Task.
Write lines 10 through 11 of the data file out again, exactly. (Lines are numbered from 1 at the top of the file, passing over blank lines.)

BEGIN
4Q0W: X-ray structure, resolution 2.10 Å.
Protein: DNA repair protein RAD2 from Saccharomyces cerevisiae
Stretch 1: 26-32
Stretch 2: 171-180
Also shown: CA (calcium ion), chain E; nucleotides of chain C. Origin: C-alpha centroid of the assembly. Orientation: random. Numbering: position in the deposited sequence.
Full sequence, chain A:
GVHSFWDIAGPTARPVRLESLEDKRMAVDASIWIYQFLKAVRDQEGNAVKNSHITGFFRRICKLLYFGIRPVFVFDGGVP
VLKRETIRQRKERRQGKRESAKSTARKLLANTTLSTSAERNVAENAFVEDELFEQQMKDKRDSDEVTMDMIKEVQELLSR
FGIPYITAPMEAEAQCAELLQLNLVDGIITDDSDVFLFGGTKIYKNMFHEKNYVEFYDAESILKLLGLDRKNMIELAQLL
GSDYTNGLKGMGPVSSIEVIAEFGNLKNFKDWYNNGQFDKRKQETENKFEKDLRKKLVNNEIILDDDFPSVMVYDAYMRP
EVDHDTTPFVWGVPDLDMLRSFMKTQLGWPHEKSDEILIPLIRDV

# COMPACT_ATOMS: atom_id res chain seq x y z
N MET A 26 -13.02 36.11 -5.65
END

GSDYTNGLKGMGPVSSIEVIAEFGNLKNFKDWYNNGQFDKRKQETENKFEKDLRKKLVNNEIILDDDFPSVMVYDAYMRP
EVDHDTTPFVWGVPDLDMLRSFMKTQLGWPHEKSDEILIPLIRDV